November 27, 2014

A Festival of Postcards: Wheels

will-yates-1909-front-back-card

will-yates-1909-front-back-card

Jim and I are going out of town for a few days on a car trip, so I want to leave you with a recent post. I’m participating in a genealogy carnival A Festival of Postcards, with the topic this time of “wheels”. You may not see many actual wheels in this picture, but it was taken in Springfield, Missouri in 1909 when my Grandfather Will Yates was just a young man. That’s him on the far right with the white neckerchief around his neck.

will-yates-1909-mo-back-of-card

I believe this picture was taken at a railroad repair yard (hence, the wheels connection).  Grandpa was writing to his father Jim Yates in West Plains, Missouri and the short note reads, “Hello how are you all down there? How is the corn. Write to me. W. Yates”.

This photo is special to our family because it is the earliest one we have of Grandpa Will. I have never seen any baby or childhood pictures of him, but times were tough and our family wasn’t anywhere near wealthy. Grandpa was born March 14, 1892, so he would have been around 17 years old when this picture was taken. That may seem young now to be out working, but I bet he had been working for a few years (or all of his life in some way) even before that.

will-k-yates-as-a-young-man

The above photo was taken around the same time. Looks pretty dapper, doesn’t he? For a little added “wheels” the photo below is my dad at age two in the car they rode in when the family came to Washington state. Take note: There was no windshield on the car in this picture, or for that road trip either. Grandma must have been a saint!

wg-yates-1922-with-truck

MacArthur Left But Volckmann Remained

volckmann-and-valdes-07-july-1945

macarthur

Almost everyone from my generation (baby boomers) knows the quote by General Douglas MacArthur wherein he says, “We Shall Return” in reference to when he was ordered to leave the Philippines in 1942 to command allied forces in the Southwest Pacific Command.

What you may not know is that many men under his command didn’t just surrender as they were ordered, but instead they avoided the Bataan Death March and other atrocities by traveling to northern Luzon where they waged the fight of their lives. One of these men is the subject of this article. His name was Russell W. Volckmann and he was from Clinton, Iowa.

Volckmann

We first were made aware of Colonel Volckmann (his rank in 1941) after reading a small book published by the The Clinton Herald, and written by Gary Herrity. Herrity’s reference to the book written after the war entitled “We Remained” (1954) by Volckmann caught our interest, and after waiting about a week for an interlibrary loan, we were able to read this previously unknown (to us) account of Russ Volckmann’s three years behind the lines fighting against the Japanese invaders.

While Volckmann wasn’t the only person to remain on the island, he was one of four men to help build the guerrilla forces and lead them, along with many brave Filipino citizens, in a three year endeavor to survive and thwart the ruthless ‘Japs’.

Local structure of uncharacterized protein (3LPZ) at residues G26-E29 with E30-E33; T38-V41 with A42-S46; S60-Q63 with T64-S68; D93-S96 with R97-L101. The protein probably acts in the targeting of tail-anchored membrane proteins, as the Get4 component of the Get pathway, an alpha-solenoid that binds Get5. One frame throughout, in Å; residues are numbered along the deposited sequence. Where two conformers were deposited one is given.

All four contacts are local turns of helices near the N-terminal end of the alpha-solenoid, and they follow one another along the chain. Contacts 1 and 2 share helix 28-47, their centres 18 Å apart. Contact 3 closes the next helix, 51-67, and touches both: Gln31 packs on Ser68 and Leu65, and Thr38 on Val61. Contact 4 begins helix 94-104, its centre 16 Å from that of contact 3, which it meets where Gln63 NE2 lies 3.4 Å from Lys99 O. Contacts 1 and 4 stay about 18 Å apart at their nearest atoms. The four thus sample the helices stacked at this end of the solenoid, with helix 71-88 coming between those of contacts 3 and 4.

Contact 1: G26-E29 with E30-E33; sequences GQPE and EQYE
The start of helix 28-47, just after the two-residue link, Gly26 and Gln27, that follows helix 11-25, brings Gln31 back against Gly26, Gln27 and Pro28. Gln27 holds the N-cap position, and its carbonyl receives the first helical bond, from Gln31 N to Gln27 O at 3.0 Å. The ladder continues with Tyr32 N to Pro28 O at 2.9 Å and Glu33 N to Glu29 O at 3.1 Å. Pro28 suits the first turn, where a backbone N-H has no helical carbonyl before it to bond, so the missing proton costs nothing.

volckmann-and-valdes-07-july-1945

Philippine Army Chief of Staff Major Gen. Basilio J. Valdes (L) posing outside command post w. legendary Luzon guerrilla leader Colonel Russell Volckmann (R).  LIFE photo

I would like to make a special point of mentioning that if it wasn’t for the extreme courage and sacrifices that were made by the Philippine people, the outcome of the war and the survival of Volckmann and his compatriots would never  have happened as it did.

Russell Volckman went on to become a Brigadeer General after the war, and is noted even now as one of the proponents of the use of guerilla warfare that has since become one of the effective methods of defence. Volckmann was often sought out as a military consultant on this subject.

Volckmann’s book is well worth reading, not only for American historians, but for Filipino historians too.  My husband is also from Clinton, Iowa.  He said that he never remembered hearing about Colonel Volckmann, or being taught about his importance  in American history in any of his classes throughout his school years.

We cannot forget these heroes!

Sources:

Golden Oldies of Clinton History, Vol. 2 – Gary Herrity (2003-08)

We Remained – Russell W. Volckmann (1954)

1909 Home Friend – The Eggs And I

egg-incubator

It’s 1909 again, and the Leahy Manufacturing Company wants to send you “The Favorite” incubator to try for 60 days free. UPS won’t be bringing it though…It’ll be delivered to your station. Of course, if your station is in the next county, that might be a bit of a trek.  Harness up the horses Pa, we’re going to get something so we can have a chicken in every pot and eggs for  your breakfast!

egg-incubator

With the economy in the dumpster in 2009, it might be time to look into buying one of these now. Or, maybe you can talk a neighboring farmer into buying one with you and some friends?

My father-in-law raised chickens all last summer and has been supplying his neighbors with eggs to boot. Seems like everyone is going “back to the land”, huh?

My friend Lidian has some equally interesting ads on her blogs The Virtual Dime Museum and Kitchen Retro that you will really enjoy too. She’s funnier than I am. Sorry!

Wine Tasting At Marysville Washington DAR

The Marcus Whitman Chapter, NSDAR – Daughters of the American Revolution will be holding a wine tasting to help raise funds. What fun to have a wine tasting and help out a worthy cause at the same time. Please click on the attached PDF file and get the full details for this March 1 event in Marysville, WA.  Wine Tasting Flyer

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